• Shamans may be feared for their powers over the supernatural, especially as those powers have the potential to be used for harm.


Ethnographic examples

Ethnographic Examples

  • Siberian Shamanism

    • Yakut (Shka) Shamanism (northeastern Siberia). 1931 Soviet government began a program to wipe out native religions. Ethnic Russians moved in, Christianity spread, traditional people were integrated, Shamanism was persecuted. After break-up of Soviet Union, the ban on Shamanism was lifted and native religion was once again taught in schools.

      • But how much had changed? Are there any true Shamans left?

  • Akimel O’odham (Pima) Shamanism

    • Healers From southern Arizona and northern Mexico. Chosen by animal spirits that appear in their dreams. Cure mostly “staying sickness” that is caused when an individual fails to obey cultural laws set down at the time of creation (such as killing an eagle or using firewood from a tree that has been struck by lightning).

  • Korean Shamanism

    • Today, most are women. Called upon to guide the dead to the underworld, to cure illness, for divination and to ensure good fortune. Shamans are chosen by spirits who are attracted to those whose maǔm or soul has been hurt by some sort of illness. The individual will become possessed until she accepts the call of the spirits and becomes a Shaman. Shamans in Korean society are sometimes seen as social deviants, so this may be a role not willingly taken.

    • “Knife Dancing”: http://video.nationalgeographic.com/video/player/places/culture-places/beliefs-and-traditions/southkorea_knifedancing.html


Neoshamanism

Neoshamanism

  • Revival of shamanistic beliefs and systems

    • Focuses on the individual, shamanism as a form of self-help to improve one’s life. Traditional shamanism focuses on helping the community.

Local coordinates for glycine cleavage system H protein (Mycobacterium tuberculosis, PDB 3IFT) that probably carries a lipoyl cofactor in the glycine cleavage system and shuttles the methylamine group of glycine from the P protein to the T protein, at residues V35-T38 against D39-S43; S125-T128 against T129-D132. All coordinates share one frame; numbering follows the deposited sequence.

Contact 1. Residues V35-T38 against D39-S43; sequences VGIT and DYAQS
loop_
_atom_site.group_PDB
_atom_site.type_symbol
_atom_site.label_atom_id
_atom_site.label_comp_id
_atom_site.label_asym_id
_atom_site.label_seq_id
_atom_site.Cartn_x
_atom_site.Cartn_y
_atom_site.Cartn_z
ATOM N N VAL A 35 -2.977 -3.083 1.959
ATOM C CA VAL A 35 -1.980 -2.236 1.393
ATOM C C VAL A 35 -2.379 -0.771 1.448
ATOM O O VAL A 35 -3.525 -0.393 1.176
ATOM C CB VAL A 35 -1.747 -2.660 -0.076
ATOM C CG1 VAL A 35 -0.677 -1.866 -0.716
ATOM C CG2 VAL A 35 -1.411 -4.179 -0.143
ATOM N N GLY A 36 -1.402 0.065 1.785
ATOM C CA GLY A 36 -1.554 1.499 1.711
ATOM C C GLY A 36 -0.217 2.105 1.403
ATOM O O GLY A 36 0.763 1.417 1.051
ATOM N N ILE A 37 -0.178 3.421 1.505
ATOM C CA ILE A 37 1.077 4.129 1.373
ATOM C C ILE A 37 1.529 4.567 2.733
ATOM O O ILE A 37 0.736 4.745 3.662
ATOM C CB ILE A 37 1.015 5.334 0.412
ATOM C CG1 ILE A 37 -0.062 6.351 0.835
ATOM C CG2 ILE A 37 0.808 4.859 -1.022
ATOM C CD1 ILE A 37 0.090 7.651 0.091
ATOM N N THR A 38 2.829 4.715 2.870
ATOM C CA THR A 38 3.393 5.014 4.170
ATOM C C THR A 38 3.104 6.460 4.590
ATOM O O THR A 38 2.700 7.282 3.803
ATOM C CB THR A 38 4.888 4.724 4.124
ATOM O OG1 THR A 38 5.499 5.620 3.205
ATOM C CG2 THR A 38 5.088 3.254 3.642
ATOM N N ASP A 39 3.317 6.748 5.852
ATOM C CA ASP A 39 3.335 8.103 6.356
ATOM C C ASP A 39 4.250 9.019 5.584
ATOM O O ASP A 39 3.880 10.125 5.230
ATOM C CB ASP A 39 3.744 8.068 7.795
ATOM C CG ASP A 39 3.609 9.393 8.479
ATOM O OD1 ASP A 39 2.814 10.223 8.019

• Generally does not recognize dangers of traditional shamanism (i.e. Terrifying trance experiences, painful Rite of Passage ceremonies).

    • Thought to be brought on by a variety of factors including…

      • Hippie culture of the ’60s, an interest in non-Western religions, environmentalism, New Age thought, self-help and self-realization movements and popular anthropology works…

  • Carlos Castandeda, Don Juan Matus and Tensegrity

    • At first, used mind-altering drugs to experience another reality.

    • Then developed Tensegrity (tensional integrity): Aim is to increase awareness of the energy fields that, according to Castaneda, humans are made of.

    • Done via body movements and breathing, not unlike Martial Arts, Yoga.

    • http://www.youtube.com/watch?v=e07107HTiVc&feature=related

  • Michael Harner, The Way of the Shaman and Core Shamanism

    • Mainly studied the Jivaro in the Upper Amazon and the Saami/Sami in northern Europe.

    • Based upon his experiences, believed that there are near universal methods of shamanism without a specific cultural perspective he dubs Core Shamanism.

    • Trains more than 5,000 people a year in self-help techniques related to Core Shamanism.